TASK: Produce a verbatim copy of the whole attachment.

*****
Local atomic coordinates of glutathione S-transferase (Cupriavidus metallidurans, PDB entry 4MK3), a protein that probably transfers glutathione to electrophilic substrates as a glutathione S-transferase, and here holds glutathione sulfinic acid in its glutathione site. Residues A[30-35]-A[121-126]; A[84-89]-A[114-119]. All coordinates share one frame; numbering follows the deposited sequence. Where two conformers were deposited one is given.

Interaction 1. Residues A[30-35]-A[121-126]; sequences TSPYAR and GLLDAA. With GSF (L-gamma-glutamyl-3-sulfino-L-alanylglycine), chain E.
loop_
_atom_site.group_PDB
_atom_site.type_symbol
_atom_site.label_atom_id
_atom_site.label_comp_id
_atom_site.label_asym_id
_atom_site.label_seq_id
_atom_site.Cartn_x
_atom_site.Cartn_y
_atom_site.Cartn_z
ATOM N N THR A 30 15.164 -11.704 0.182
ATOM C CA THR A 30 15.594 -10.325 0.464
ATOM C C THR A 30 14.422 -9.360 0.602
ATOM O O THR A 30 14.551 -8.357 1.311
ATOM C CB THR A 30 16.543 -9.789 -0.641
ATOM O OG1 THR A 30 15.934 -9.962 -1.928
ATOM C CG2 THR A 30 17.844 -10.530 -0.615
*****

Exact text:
Local atomic coordinates of glutathione S-transferase (Cupriavidus metallidurans, PDB entry 4MK3), a protein that probably transfers glutathione to electrophilic substrates as a glutathione S-transferase, and here holds glutathione sulfinic acid in its glutathione site. Residues A[30-35]-A[121-126]; A[84-89]-A[114-119]. All coordinates share one frame; numbering follows the deposited sequence. Where two conformers were deposited one is given.

Interaction 1. Residues A[30-35]-A[121-126]; sequences TSPYAR and GLLDAA. With GSF (L-gamma-glutamyl-3-sulfino-L-alanylglycine), chain E.
loop_
_atom_site.group_PDB
_atom_site.type_symbol
_atom_site.label_atom_id
_atom_site.label_comp_id
_atom_site.label_asym_id
_atom_site.label_seq_id
_atom_site.Cartn_x
_atom_site.Cartn_y
_atom_site.Cartn_z
ATOM N N THR A 30 15.164 -11.704 0.182
ATOM C CA THR A 30 15.594 -10.325 0.464
ATOM C C THR A 30 14.422 -9.360 0.602
ATOM O O THR A 30 14.551 -8.357 1.311
ATOM C CB THR A 30 16.543 -9.789 -0.641
ATOM O OG1 THR A 30 15.934 -9.962 -1.928
ATOM C CG2 THR A 30 17.844 -10.530 -0.615